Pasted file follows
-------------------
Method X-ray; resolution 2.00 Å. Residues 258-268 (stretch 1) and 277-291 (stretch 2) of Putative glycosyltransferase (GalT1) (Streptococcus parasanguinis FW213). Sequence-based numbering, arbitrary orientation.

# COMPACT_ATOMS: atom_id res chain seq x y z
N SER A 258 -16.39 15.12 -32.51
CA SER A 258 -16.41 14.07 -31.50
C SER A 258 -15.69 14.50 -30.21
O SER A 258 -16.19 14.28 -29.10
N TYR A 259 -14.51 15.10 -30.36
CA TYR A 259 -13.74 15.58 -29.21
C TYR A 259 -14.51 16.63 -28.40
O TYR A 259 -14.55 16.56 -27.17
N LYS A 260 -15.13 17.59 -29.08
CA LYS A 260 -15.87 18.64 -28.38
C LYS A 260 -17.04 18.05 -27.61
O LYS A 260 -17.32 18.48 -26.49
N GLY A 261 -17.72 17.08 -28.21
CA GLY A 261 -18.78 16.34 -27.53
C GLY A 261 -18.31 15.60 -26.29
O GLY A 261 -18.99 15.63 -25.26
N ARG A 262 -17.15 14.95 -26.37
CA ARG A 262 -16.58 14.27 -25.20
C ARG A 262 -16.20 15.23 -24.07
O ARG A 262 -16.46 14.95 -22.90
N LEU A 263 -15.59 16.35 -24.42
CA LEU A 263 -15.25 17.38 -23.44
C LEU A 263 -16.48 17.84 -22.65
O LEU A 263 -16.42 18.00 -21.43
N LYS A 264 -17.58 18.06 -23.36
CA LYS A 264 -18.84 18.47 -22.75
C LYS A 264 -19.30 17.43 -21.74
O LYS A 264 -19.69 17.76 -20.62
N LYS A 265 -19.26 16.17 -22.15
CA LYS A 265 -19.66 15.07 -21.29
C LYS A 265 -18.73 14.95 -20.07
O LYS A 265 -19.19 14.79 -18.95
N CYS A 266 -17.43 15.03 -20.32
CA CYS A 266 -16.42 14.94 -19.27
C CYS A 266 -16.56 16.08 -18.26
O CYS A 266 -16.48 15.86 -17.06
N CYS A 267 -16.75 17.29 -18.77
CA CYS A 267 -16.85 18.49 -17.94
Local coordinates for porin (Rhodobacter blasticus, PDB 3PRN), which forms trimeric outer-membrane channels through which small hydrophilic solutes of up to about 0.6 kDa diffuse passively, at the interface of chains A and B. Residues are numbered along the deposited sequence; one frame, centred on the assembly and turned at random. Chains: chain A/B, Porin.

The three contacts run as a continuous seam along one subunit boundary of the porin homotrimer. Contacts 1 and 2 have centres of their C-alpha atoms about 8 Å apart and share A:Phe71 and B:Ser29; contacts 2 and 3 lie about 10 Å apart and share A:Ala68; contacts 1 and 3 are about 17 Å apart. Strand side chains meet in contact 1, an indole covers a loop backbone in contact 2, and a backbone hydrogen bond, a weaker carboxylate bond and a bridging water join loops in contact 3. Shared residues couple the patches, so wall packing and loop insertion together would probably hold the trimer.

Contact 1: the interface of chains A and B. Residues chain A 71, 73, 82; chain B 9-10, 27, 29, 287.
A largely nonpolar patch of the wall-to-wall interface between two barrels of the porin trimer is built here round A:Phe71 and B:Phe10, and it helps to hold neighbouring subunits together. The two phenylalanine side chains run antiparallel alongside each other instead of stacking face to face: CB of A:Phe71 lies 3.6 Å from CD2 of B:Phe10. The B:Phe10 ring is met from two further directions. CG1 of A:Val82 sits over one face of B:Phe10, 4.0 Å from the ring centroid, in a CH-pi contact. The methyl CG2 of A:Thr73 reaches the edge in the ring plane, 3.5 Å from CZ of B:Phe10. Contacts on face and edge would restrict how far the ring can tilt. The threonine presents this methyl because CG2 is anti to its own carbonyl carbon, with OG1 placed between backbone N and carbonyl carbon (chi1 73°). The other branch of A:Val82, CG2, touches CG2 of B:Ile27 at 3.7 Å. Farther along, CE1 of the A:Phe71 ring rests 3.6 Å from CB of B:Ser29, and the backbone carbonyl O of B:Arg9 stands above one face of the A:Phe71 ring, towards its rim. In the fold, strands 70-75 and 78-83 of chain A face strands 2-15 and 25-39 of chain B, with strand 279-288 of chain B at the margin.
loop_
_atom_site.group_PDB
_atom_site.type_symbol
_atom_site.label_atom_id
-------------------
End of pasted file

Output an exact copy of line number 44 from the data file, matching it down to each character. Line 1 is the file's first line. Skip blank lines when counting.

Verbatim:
A largely nonpolar patch of the wall-to-wall interface between two barrels of the porin trimer is built here round A:Phe71 and B:Phe10, and it helps to hold neighbouring subunits together. The two phenylalanine side chains run antiparallel alongside each other instead of stacking face to face: CB of A:Phe71 lies 3.6 Å from CD2 of B:Phe10. The B:Phe10 ring is met from two further directions. CG1 of A:Val82 sits over one face of B:Phe10, 4.0 Å from the ring centroid, in a CH-pi contact. The methyl CG2 of A:Thr73 reaches the edge in the ring plane, 3.5 Å from CZ of B:Phe10. Contacts on face and edge would restrict how far the ring can tilt. The threonine presents this methyl because CG2 is anti to its own carbonyl carbon, with OG1 placed between backbone N and carbonyl carbon (chi1 73°). The other branch of A:Val82, CG2, touches CG2 of B:Ile27 at 3.7 Å. Farther along, CE1 of the A:Phe71 ring rests 3.6 Å from CB of B:Ser29, and the backbone carbonyl O of B:Arg9 stands above one face of the A:Phe71 ring, towards its rim. In the fold, strands 70-75 and 78-83 of chain A face strands 2-15 and 25-39 of chain B, with strand 279-288 of chain B at the margin.